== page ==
I bet it was funny as hell when those silly Jap toys ricocheted off the book and corked you on the noggin. Hahahahahaha

  3. B. McLeod

    Judges are no more exposed than any domestic lawyer, any prosecutor, or even any state or local official who has to make a decision on mask mandates or COVID restrictions.

    As far as mental freakouts by lawyers being a factor, that will only worsen as law schools continue the slide to social and political correctness mills, and as state bars continue to abandon requirements for mental history disclosures. That is, as we purposely license increasing numbers of the passionately irrational and unhinged, we will consequently have increasing numbers of lunatic lawyers to worry about.

    1. SHG Post author

      Lawyers throwing Molotov cocktails at police cars during riots could never happen, because they’re lawyers.

    2. DaveL

      we will consequently have increasing numbers of lunatic lawyers to worry about.

      The fashion of the day is to avoid such language as “stigmatizing mental illness”. But I have to wonder, seeing what’s being offered up in deadly earnest by the President’s own lawyers, and more than a few academics, is it possible we haven’t stigmatized it enough?

  4. Rengit

    To spin the Clausewitz aphorism, I guess you could call this “the continuation of lawfare by other means”, i.e. lawfare by actual warfare. In that respect, the Marin County Courthouse terror attacks/kidnap-murders were a form of lawfare.

    Let’s hope legal academics and modern-day Arthur Kunstlers don’t start indulging this line of thinking.

      1. Rengit

        Yes, Bill; no clue why I thought Arthur was his name. Re-reading his biography, I may have been wrong to think he wouldn’t have endorsed “lawfare by other means”, at least so long as it is done by others.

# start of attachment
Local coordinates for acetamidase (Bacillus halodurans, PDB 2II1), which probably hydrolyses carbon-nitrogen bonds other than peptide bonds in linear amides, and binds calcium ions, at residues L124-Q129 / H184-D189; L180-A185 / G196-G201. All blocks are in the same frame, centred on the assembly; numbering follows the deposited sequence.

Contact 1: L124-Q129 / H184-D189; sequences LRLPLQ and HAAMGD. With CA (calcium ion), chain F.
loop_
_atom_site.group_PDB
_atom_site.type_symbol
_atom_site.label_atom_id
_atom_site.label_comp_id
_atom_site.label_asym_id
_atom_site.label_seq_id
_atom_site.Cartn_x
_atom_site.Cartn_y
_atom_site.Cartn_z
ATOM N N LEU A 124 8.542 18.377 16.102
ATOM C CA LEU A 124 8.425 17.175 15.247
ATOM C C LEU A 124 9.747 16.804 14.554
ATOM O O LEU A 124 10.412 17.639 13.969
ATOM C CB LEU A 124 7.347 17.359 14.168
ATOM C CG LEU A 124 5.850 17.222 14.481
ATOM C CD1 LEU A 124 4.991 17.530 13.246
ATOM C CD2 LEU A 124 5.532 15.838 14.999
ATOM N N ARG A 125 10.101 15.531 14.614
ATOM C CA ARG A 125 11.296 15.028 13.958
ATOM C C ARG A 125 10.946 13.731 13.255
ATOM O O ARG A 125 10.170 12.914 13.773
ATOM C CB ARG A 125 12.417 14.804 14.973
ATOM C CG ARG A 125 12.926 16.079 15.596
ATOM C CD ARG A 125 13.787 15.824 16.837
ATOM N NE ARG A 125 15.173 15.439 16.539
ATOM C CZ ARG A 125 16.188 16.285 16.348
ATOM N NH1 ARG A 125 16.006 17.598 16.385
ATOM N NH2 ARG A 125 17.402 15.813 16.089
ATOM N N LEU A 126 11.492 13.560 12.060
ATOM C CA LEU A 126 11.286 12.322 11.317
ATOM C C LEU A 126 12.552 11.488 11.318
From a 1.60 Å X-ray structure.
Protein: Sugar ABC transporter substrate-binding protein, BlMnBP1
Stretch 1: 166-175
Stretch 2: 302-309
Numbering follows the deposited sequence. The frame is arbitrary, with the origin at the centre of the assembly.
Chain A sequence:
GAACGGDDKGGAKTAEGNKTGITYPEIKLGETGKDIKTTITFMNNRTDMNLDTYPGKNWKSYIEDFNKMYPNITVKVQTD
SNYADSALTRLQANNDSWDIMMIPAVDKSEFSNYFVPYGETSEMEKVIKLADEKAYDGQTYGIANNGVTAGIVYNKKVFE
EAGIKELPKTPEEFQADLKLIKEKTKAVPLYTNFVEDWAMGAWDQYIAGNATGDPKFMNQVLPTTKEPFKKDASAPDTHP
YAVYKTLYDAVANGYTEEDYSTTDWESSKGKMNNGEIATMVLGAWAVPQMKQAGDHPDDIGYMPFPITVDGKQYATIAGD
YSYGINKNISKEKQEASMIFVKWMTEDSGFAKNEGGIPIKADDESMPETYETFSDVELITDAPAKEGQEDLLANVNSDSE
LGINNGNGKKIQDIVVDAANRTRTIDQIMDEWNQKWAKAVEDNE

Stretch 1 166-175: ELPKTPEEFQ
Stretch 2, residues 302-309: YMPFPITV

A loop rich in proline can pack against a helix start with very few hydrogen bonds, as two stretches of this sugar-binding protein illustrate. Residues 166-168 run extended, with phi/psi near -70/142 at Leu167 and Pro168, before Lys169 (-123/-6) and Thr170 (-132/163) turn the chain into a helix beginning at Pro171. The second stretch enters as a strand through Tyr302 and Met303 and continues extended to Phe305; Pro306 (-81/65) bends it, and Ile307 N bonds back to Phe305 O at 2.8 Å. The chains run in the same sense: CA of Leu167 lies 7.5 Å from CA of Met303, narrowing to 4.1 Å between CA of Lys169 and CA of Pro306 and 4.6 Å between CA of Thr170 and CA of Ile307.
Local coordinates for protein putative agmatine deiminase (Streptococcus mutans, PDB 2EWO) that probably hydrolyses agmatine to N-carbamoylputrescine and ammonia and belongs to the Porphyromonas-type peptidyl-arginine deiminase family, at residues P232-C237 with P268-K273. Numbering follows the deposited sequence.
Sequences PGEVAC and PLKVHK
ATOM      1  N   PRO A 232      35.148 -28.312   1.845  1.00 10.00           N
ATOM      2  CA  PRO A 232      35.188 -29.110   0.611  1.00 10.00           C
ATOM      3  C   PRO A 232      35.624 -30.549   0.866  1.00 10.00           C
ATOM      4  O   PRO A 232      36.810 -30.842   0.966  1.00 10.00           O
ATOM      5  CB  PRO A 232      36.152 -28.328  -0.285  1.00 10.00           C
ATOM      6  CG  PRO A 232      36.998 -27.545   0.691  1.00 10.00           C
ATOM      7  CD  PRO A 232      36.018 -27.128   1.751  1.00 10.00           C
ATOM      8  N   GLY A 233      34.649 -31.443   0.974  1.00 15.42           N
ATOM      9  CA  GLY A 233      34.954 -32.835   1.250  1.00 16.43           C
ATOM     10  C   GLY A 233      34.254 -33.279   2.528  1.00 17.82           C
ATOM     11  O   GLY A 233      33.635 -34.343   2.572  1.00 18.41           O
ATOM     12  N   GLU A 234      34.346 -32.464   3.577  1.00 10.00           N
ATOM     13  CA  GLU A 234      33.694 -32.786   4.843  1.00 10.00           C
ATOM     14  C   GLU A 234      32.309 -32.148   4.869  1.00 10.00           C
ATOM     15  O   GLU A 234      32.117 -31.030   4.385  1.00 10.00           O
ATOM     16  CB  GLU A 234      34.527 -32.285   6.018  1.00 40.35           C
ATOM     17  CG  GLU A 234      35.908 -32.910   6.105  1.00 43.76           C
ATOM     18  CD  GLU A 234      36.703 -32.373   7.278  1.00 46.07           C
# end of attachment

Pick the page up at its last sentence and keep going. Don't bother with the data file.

2. F. Lee Billy

        Make that William, would you please? Maybe RengIt missed my comment a few weeks ago where I dropped the Kuntsler name in an now historical context. (We lined him up way back when,… when lawyers were lawyers and judges were,… Ahem?!?)

        For the record, my name is also Bill. However, I am a Jr. It’s been a tough row to hoe, being a Jr. To a bona fide war hero. We feel terribly inadequate. Trust it.

        The good news is: We are still here and able to read and type, if you catch my drift? We love to write, but say what to whom, where and how often? It’s a problem. Trust it.

  5. Skink

    I’ve been asked to be both a trial and appellate judge in Swamp court. I’ve turned it down, mostly on money matters. The pay is a fraction and the retirement offerings don’t make up for the shortage.

    But why would I, or anyone else qualified, do it if fuckweasels come after me personally? I carry a weapon everywhere it’s legal, because fuckweasels exist for me. Do I become a judge with the enhanced possibility I will have to use the weapon?

    It influences not only decisions, and frankly that’s a lesser influence than who wants and accepts a judgeship.